Sera Kabini has an understated elegance. The staff is waiting at the reception with a traditional lamp and string of jasmine flowers. It takes a while for us to orient ourselves to where we are. Fresh tender coconut water, formalities and briefing done, we are ready to begin our journey. The wide open spaces delight the child in us (my son is already somersaulting his way out) and we head to our rooms. Sera Kabini has a choice of three types of accommodation - villa,terrace and residence villa (which comes with your own swimming pool) and seems to be a honeymooners special. All the rooms face the river and our terrace has a secluded garden space with a hammock. While the manager had briefed us earlier about the itenaryand activities, nothing seemed as exciting as the hammock and a nap in the sun. My son was thrilled when we told him that the snacks at the mini bar were all his (the first day being complimentary!) . Lunch is served in a charming open spaced restraunt and the walk from our room to lunch makes us even hungrier. Meals at kabini alternate between buffet and a set ala carte menu and the choice of cuisine offers both Local dishes , Chinese and Continental fare. Resort like food can jade the palette but here the food is deliciously simple and it takes a lot of will power to reduce the frequency of trips from table to buffet!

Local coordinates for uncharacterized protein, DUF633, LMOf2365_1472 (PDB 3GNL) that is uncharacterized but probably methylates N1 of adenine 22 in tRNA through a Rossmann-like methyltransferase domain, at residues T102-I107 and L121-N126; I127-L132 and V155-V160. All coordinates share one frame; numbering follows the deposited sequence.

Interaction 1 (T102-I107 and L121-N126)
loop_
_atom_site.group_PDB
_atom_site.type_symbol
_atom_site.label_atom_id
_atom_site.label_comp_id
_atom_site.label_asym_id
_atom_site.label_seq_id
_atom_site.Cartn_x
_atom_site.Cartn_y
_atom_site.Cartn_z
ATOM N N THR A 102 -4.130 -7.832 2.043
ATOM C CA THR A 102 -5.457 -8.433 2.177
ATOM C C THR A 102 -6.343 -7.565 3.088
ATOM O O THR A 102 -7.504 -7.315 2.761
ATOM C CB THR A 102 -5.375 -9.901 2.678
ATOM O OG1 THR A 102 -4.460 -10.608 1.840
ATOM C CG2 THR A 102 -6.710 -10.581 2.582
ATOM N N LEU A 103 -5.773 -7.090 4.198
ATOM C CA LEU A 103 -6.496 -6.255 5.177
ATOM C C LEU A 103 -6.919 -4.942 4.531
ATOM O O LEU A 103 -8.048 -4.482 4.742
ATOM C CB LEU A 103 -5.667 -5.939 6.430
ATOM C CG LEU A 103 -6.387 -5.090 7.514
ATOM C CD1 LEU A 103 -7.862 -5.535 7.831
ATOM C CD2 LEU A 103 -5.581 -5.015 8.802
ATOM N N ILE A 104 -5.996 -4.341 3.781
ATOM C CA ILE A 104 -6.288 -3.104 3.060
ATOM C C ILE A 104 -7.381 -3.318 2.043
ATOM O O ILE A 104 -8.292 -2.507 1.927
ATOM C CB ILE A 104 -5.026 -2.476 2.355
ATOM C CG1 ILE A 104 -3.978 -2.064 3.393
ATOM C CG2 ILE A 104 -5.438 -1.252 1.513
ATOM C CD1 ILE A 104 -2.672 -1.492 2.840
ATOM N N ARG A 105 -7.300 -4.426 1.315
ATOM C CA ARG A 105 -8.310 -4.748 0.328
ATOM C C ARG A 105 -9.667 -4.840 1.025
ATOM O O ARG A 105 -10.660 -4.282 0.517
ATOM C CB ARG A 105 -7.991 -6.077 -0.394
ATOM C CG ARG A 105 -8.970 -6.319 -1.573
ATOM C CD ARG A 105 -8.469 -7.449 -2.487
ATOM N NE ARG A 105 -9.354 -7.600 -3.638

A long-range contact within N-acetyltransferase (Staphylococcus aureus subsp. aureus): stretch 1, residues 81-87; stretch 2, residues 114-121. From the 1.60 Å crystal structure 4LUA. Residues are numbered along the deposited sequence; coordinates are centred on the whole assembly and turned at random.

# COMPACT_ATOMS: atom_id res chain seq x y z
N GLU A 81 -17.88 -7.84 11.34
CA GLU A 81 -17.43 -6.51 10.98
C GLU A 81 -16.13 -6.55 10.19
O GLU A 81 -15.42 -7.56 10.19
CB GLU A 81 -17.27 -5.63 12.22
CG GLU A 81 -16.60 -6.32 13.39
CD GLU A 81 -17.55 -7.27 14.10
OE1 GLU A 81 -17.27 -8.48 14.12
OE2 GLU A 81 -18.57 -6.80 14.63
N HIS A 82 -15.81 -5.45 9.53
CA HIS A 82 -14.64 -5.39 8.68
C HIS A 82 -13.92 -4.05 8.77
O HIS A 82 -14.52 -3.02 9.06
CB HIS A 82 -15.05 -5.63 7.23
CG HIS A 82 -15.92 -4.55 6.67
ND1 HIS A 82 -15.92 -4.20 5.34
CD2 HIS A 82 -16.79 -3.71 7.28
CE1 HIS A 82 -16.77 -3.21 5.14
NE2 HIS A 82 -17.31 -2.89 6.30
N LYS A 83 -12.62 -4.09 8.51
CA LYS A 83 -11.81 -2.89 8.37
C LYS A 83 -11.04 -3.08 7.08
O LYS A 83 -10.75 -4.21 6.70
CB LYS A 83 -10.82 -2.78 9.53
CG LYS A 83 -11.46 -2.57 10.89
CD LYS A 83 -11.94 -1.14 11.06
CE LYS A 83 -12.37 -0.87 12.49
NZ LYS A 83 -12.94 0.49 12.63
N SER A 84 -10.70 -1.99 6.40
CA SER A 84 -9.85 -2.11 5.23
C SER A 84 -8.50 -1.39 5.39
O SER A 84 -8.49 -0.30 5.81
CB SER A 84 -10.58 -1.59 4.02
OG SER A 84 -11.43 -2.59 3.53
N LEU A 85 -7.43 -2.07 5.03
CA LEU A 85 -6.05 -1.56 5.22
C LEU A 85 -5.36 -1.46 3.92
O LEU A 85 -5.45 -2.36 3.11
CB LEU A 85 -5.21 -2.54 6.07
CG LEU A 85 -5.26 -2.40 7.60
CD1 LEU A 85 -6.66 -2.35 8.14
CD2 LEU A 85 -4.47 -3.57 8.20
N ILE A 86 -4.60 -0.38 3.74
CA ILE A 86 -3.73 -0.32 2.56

“Elephant Memory”

Safari lessons-Seven year olds behave better than Software professionals!
Serai offers two kinds of safaris-boat and jeep. In a recent development, to regulate the proliferation of resorts and jeeps, the Forest and Wildlife department has tightened its guidelines. All safaris are routed to the Jungle Lodges , which is a Karnataka State Tourism Initiative. The naturalists at the resort welcomed the move saying that this helps stop the jungle from being overrun by hordes of vehicles which has also lead to lots of animal sightings. We book for an afternoon safari in a valiant attempt to forego an afternoon siesta. A vehicle takes us to jungle lodges and we make our way to the Jetty. The naturalists have already briefed us about maintaining silence during the ride and while the four families with kids take it seriously , a group of four young software professionals flaunting their newly acquired high powered cameras seem to feel that rules are meant to be broken. Throughout the trip they had to be reminded to be quiet and they speak in the tone of the new, young, rich, urban , shining India. If money could buy them cameras ,they feel that it was their moral birthright for forests to produce animals on demand.They should take some etiquette lessons from the seven and eight year old kids on the boat!

Down the kabini river